Credit Card Holders Benefit Through Congress’ Pressure
Owning a credit card is fast becoming a better deal for consumers as the credit card industry (banks and other credit card issuers) starts changing their practices and implementing what can only be construed as more lenient practices, under the pressure exerted by Congress. This article offers the whole story.
In economic figures released by the Commerce Department at the end of May 2007, the U.S. first-quarter gross domestic product (GDP) grew by 0.6 percent. This was the weakest quarterly expansion since the fourth quarter of 2002 and was well under the 0.8 percent growth rate projected by Wall Street economists.
Housing continued to be a drag on the economy and was though likely to remain so in the coming months. However, there were positive signs as well, which could signal a healthier rate of growth towards the end of the year. One of these good signs was personal consumption spending — which powers two-thirds of the economy — increased by about 4.4 percent versus the 3.8 percent figure in April.
In a related report, the Labor Department reported on June 6 that U.S. worker productivity had also increased at a much slower rate than originally estimated. This report raised fears about possible inflationary pressures as labor costs go up.
Most of the performance figures had already been anticipated.
What came as a surprise was that borrowing by U.S. households had expanded by less than half ($2.6 billion) of forecast ($6 billion) as credit card use actually fell for the first time in 13 months. This increase in consumer credit was the smallest monthly increment in seven months, since October.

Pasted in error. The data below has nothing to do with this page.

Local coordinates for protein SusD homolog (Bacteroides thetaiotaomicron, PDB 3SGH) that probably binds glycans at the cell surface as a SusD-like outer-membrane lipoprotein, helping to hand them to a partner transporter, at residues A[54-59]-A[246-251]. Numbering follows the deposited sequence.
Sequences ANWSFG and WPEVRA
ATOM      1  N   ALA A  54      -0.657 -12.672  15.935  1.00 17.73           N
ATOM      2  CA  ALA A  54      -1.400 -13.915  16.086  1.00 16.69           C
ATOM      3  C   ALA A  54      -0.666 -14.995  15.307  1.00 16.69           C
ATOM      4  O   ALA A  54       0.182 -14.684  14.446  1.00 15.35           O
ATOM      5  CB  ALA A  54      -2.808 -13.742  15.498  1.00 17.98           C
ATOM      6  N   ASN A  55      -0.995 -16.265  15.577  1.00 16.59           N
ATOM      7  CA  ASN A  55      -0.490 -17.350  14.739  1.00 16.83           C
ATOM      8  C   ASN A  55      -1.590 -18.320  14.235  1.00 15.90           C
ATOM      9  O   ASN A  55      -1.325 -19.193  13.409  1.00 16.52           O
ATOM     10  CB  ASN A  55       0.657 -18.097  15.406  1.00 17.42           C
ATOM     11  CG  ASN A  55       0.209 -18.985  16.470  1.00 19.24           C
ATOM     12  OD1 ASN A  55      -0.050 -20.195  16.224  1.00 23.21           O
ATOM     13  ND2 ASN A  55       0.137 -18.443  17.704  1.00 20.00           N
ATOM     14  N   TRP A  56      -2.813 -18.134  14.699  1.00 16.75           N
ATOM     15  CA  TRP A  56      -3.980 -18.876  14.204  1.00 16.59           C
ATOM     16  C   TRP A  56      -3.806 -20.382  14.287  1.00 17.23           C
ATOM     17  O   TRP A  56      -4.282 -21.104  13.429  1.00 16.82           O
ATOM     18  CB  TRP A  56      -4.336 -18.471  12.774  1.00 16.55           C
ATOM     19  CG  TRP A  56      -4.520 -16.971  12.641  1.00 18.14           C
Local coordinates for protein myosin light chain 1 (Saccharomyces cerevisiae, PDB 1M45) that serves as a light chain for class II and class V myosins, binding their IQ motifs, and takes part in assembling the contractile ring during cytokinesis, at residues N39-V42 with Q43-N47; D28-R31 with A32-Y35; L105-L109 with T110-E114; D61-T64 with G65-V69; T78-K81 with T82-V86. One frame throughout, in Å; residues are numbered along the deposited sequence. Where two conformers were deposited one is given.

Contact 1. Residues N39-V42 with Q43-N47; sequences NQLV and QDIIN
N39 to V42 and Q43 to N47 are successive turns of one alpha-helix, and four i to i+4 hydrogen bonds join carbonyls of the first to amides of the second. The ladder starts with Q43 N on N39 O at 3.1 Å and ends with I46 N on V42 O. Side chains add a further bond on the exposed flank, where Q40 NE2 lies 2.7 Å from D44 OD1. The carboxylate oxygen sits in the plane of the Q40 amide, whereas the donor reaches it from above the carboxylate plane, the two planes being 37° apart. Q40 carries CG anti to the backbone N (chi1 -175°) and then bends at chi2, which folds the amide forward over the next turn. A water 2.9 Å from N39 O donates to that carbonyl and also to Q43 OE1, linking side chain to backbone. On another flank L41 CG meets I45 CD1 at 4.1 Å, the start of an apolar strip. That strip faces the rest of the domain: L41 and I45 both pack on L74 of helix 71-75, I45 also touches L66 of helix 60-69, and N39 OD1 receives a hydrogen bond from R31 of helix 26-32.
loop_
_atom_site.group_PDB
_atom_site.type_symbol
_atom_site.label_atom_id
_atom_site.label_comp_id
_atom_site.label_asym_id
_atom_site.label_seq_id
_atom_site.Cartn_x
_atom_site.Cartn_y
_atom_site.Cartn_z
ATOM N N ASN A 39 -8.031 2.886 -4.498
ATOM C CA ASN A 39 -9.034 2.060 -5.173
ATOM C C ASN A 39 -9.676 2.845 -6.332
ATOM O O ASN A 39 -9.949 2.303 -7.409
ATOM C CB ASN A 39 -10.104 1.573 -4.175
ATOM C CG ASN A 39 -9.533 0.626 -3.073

It seems consumers are pulling back from taking on more debt. Revolving credit, which includes credit cards, declined $403 million in April, the first monthly decline in the 13 months since March 2006. Consumers may be cautious about contracting more debt while housing remains in a slump and economic growth has been so weak. The decline in revolving credit has been interpreted as a sign that consumers are paying off more of their credit card debt.
In the middle of these mixed signals from the various sectors of the economy, legislators have expressed their dismay over practices being followed in the credit card industry. The House Financial Services subcommittee hearings last Thursday, June 7, called for stronger action by the Federal Reserve to control what lawmakers called the deceptive and predatory practices of credit card companies. Lawmakers subjected executives of major credit card issuing banks to intense questioning during the hearing.
Saying that the average American household carries $13,000 in credit card debt and overall credit card debt runs in the hundreds of billions of dollars, the panel chairwoman Rep. Carolyn Maloney, D-N.Y., was reported to have expressed fears “that we will see a perfect storm in consumer credit as these pressures converge on Americans, and that the ripple effect will be felt throughout our whole economy.” Maloney cited the success of credit cards in providing for the credit needs of the American consumer but also emphasized that with great success came “great responsibility.”
Lawmakers think the Fed needs to do more to protect credit card users, and propose to give other bank regulators the authority to curb industry abuses, including policies that confuse consumers and push them into more debt. The Fed is requiring credit card companies to extend to 45 days the notification period to consumers before they implement any changes in the terms of an account. The present practice is that when banks want to make any changes, for instance, to increase interest rates or to impose a higher penalty rate for missed or late payments, they will give only 15 days notice.
The Fed’s proposed full disclosure requirements would, among other things, allow consumers a longer time to look for another credit card. But legislators feel this is not enough and want regulators to impose an outright ban on abusive practices. They do not want to create new laws, but prefer to see regulators act on the problems.